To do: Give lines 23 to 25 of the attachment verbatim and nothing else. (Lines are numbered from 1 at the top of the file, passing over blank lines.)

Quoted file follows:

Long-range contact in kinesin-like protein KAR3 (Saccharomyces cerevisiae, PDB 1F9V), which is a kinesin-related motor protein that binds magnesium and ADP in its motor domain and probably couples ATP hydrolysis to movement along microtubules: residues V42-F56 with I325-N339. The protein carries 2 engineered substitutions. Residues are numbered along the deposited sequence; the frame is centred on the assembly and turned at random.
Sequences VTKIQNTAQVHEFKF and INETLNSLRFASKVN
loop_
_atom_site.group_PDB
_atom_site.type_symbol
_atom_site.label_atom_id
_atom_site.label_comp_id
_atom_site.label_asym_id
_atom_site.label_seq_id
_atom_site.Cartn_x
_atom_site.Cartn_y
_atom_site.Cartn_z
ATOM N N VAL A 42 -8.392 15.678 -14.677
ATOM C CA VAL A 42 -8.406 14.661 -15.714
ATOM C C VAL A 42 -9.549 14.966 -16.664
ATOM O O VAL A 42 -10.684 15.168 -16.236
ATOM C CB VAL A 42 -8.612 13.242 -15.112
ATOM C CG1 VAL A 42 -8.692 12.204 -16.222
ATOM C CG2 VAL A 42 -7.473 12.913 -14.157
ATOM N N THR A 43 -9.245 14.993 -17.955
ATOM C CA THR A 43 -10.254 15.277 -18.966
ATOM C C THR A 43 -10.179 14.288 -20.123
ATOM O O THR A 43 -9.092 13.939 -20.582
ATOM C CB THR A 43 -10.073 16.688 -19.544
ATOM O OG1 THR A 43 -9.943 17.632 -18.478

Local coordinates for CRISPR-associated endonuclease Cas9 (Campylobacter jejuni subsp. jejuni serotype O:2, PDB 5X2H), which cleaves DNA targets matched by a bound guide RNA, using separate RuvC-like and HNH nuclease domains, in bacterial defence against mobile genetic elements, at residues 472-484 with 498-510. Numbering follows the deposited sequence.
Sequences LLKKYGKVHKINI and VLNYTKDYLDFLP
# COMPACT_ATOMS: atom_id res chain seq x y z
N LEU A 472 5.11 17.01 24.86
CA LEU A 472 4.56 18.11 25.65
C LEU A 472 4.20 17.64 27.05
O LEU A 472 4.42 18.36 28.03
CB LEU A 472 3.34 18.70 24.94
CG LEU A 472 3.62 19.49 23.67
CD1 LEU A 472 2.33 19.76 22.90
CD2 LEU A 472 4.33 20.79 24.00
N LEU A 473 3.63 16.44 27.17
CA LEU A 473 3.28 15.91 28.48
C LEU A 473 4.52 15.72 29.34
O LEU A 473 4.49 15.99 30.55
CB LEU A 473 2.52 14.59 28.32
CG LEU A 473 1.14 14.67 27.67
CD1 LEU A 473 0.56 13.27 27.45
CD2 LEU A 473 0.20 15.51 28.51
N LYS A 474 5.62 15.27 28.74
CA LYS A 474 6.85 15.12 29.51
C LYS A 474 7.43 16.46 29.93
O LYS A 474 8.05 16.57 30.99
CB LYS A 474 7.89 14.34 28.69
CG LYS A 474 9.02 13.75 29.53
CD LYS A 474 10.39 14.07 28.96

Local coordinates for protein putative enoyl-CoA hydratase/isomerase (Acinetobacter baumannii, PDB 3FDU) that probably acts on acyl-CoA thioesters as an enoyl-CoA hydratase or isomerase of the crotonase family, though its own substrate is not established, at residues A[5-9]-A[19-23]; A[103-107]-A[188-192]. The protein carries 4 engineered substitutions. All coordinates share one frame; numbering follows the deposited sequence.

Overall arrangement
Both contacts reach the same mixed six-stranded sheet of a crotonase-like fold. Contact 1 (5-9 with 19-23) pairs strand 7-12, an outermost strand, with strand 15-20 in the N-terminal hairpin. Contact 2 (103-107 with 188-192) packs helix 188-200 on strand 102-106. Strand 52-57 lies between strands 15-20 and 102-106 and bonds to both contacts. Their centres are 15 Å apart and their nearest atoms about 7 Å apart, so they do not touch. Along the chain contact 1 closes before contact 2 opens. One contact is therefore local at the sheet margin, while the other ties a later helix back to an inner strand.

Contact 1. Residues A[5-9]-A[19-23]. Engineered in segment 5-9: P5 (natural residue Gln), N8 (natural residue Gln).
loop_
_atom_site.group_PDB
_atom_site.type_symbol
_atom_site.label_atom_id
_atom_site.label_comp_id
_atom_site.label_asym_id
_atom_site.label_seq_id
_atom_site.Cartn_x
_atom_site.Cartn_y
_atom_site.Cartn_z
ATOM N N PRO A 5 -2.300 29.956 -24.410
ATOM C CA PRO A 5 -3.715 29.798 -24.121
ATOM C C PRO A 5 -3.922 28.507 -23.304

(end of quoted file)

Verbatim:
ATOM O O THR A 43 -9.092 13.939 -20.582
ATOM C CB THR A 43 -10.073 16.688 -19.544
ATOM O OG1 THR A 43 -9.943 17.632 -18.478